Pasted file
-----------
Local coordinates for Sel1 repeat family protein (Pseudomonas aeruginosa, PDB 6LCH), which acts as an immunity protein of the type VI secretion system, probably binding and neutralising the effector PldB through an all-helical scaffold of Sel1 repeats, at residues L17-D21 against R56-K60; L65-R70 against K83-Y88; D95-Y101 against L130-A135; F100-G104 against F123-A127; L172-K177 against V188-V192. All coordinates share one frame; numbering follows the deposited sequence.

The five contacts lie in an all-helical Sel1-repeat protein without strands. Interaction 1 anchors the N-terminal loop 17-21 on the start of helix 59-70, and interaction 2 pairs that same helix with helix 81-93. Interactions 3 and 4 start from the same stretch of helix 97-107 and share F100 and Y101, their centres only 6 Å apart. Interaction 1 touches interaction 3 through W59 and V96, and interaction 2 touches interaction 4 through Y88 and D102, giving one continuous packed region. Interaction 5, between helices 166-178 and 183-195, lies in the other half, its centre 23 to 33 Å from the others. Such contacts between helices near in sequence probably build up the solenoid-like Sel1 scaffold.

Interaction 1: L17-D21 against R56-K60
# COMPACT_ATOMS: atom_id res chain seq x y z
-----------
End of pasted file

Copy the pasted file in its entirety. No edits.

Local coordinates for Sel1 repeat family protein (Pseudomonas aeruginosa, PDB 6LCH), which acts as an immunity protein of the type VI secretion system, probably binding and neutralising the effector PldB through an all-helical scaffold of Sel1 repeats, at residues L17-D21 against R56-K60; L65-R70 against K83-Y88; D95-Y101 against L130-A135; F100-G104 against F123-A127; L172-K177 against V188-V192. All coordinates share one frame; numbering follows the deposited sequence.

The five contacts lie in an all-helical Sel1-repeat protein without strands. Interaction 1 anchors the N-terminal loop 17-21 on the start of helix 59-70, and interaction 2 pairs that same helix with helix 81-93. Interactions 3 and 4 start from the same stretch of helix 97-107 and share F100 and Y101, their centres only 6 Å apart. Interaction 1 touches interaction 3 through W59 and V96, and interaction 2 touches interaction 4 through Y88 and D102, giving one continuous packed region. Interaction 5, between helices 166-178 and 183-195, lies in the other half, its centre 23 to 33 Å from the others. Such contacts between helices near in sequence probably build up the solenoid-like Sel1 scaffold.

Interaction 1: L17-D21 against R56-K60
# COMPACT_ATOMS: atom_id res chain seq x y z